Most likely these are your competitors and in this way they want to harm you. You can google about protection against DDoS attacks on the Internet, useful thing in such cases. In addition, it is desirable to reduce the number of links to external resources, because they create an additional load on the server.


This attack involves a large number of calls from various IP addresses within a short period of time, followed by a break before the process repeats. The server is affected by the attack, although Google doesn't have enough time to catch 503 errors. Additionally, the attack has caused a disappearance of traffic sources in analytics, with all traffic being counted as internal transitions.

Now, let's address your questions:

1. The reason that the search engine may be confused about the traffic source is that the DDoS attack floods the website with a massive number of requests, making it difficult for the search engine to identify the legitimate traffic sources amidst the attack.

2. The purpose behind these attacks can vary. Some potential motives include attempting to disrupt the website's operations, cause financial losses, or hinder the website's reputation. It's not possible to determine the exact intention without further information.

3. Given the high volume of hits per day and the sustained nature of the attack, it is unlikely that this is just random idle chatter. It suggests that someone may be intentionally investing resources and money to orchestrate this disruption.

DDoS attacks, short for Distributed Denial of Service attacks, are designed to overwhelm a website or online service by flooding it with a massive amount of traffic. The goal is to make the target system or network inaccessible to legitimate users. In the case you described, the attack involves hundreds of thousands of calls from different IP addresses within a short time frame, followed by intervals of silence before the attack resumes.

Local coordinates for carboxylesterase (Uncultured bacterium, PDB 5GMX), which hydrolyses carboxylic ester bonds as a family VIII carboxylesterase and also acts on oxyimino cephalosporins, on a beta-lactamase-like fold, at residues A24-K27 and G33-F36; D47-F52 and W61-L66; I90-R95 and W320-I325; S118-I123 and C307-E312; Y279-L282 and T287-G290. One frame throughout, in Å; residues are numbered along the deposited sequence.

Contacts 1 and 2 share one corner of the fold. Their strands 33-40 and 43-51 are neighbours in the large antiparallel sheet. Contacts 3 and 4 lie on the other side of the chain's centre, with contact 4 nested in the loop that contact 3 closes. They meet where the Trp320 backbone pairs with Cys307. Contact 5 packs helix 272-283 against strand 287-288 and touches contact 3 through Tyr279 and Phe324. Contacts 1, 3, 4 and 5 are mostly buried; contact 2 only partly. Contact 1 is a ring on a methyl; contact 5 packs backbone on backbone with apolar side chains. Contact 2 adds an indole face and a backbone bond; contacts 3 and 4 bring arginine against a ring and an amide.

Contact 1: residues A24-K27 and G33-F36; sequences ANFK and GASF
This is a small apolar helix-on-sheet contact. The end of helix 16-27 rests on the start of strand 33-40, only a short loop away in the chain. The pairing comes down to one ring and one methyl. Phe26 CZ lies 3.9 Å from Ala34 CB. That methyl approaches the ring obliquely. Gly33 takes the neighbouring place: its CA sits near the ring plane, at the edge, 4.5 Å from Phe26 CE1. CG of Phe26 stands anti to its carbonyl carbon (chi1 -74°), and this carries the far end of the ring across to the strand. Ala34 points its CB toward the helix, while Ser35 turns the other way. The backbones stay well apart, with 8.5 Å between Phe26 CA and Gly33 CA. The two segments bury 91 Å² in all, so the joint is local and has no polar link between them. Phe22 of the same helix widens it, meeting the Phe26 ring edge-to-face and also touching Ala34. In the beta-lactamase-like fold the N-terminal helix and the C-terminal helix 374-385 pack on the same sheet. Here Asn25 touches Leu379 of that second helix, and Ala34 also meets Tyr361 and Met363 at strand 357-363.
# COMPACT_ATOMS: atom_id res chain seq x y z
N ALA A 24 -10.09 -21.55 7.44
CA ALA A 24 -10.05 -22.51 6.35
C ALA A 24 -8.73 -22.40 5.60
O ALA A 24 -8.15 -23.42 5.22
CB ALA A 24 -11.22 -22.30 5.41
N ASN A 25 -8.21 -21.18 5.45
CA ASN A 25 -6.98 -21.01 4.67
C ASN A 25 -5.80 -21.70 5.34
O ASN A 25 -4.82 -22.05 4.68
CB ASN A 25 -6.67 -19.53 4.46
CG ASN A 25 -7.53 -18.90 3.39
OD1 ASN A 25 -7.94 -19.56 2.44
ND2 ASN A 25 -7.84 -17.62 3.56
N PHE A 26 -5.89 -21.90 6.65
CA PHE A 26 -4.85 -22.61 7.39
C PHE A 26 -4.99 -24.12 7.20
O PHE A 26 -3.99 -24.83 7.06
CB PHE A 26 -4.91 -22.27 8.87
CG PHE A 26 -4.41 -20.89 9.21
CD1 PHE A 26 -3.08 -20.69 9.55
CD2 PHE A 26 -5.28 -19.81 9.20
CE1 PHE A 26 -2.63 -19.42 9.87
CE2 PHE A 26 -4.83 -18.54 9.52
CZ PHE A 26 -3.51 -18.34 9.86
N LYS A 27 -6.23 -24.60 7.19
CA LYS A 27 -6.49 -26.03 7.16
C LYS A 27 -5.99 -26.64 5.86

The reason for the 70-minute break between the attack intervals is unclear. It could be that the attacker takes breaks to avoid detection or to regroup resources for the next wave of attacks.

As for the impact on analytics, the DDoS attack is likely causing the search engine to misattribute the source of the traffic. Since the attack floods the website with requests, the search engine may struggle to accurately determine the actual referral sources. Instead, all traffic is counted as internal transitions within the website, leading to the disappearance of traffic sources from search engines in the analytics data.

Determining the purpose behind these attacks can be challenging without more information. Possible motivations include competitor sabotage, activism, extortion attempts, or simply causing disruption for the sake of it. Investigating the motives behind the attack would require a more detailed analysis and potentially involving law enforcement if necessary.

Given the scale of the attack, it is reasonable to assume that someone is deliberately spending resources, such as botnets or networks of compromised computers, to carry out this disruption. The attacker may have access to significant computing power or may have enlisted a network of compromised devices to generate the high volume of traffic.

It is important to note that dealing with DDoS attacks can be complex and requires expertise in network security and mitigation techniques. Seeking assistance from cybersecurity professionals or specialized DDoS mitigation services can help mitigate the impact of such attacks and protect the website from further damage.